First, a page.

I’d stepped into the back of the warehouse to get a bar of soap and a bottle of shampoo for the lady asking for them. Annie had been refilling the bins that held each, but she is on her feet now.
“What did he ask you, Annie?”
“That boy wanted to know if I’m a boy or a girl! I should have told him it depends on which day you ask!” she answers, adding a few choice names she wished she’d called him.
What I reply out loud is, “Wow. That was pretty rude of him. I’m sorry that happened.”
But what I reply in my head is, “Lord, forgive me!” And “Thank you, Lord, for this second chance!”
Rewind two hours.
Jeff and I are driving to the warehouse that is Manna House. We see a person on the sidewalk waiting to cross the corner of the Parkway and Governors Drive. Early 20s; thin build; short black hair; black t-shirt; skinny jeans.
“Boy or girl?” Jeff asks me.
“Girl,” I say. “Boys’ jeans aren’t that high-waisted.”
A flippant little exchange just between two people in a car, right? We laugh. Drive on. Forget about it.
Until 20 minutes later.
Caught. I’m face to face with this very girl from the street.
A real girl. With a heart. With a name. A girl deserving respect as a unique creation of God.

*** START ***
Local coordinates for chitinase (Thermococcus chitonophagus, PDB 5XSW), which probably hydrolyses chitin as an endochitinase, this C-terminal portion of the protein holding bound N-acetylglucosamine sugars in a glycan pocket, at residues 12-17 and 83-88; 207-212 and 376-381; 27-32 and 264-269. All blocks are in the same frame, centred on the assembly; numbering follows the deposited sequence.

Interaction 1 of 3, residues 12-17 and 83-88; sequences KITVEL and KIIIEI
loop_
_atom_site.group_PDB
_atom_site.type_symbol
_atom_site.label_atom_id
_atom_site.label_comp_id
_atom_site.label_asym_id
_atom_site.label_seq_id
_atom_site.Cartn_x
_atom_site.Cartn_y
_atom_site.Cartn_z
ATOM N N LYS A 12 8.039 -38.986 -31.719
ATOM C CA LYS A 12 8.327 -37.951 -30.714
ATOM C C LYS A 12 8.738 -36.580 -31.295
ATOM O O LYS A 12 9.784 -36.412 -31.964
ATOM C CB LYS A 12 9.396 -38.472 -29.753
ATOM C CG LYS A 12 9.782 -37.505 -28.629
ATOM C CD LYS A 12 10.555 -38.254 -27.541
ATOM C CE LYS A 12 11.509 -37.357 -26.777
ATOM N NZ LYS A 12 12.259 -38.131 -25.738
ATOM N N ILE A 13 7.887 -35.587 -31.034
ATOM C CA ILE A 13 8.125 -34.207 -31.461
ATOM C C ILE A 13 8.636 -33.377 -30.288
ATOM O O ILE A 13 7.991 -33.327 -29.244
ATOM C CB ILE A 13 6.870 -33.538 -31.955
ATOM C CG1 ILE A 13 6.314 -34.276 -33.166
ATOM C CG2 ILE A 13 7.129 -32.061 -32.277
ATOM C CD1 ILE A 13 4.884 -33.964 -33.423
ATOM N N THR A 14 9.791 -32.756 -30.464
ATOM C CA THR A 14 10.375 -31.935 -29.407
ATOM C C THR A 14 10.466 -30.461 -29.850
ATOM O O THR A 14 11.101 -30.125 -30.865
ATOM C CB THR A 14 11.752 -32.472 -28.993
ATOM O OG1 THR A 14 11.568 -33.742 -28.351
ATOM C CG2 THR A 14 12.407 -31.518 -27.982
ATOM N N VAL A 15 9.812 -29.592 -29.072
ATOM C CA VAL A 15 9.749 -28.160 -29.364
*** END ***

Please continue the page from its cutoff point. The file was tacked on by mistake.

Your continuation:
I introduce myself to my co-worker for the night: Annie. We talk about our names. She says hers is common among Catholics. I ask if she grew up Catholic. Yes. And now? She says she doesn’t go to church; she’s more into non-religious spirituality.
She doesn’t ask me about my faith. But if she did, if I were honest, I’d have to say I’m an imperfect believer, still troubled by bad habits (like flippantly disrespecting others, even if only behind their backs) but trying to be more like Jesus. Give away more of his love. Give away more of his gifts.
~ *~ * ~ * ~ * ~
My little interchanges with Annie, about Annie, were reminders to me of my need to receive grace. Even as I was judging Annie on the side of the road in a way that would have been hurtful to her if she’d heard, grace had me covered, undeserving as I was.
But I was given double-grace Thursday night. My second dose came in an opportunity to get it right—by meeting Annie in person. To look her in the eye. To look grace in the face.
The more grace we see, the more grace we’ll give.
It feels good to give grace. It feels right. It feels loving.
It feels like something Jesus would do.
* * *
Think about how you’ve received grace from God.
Then about who could receive a dose from God through you.
Day 8 of . . .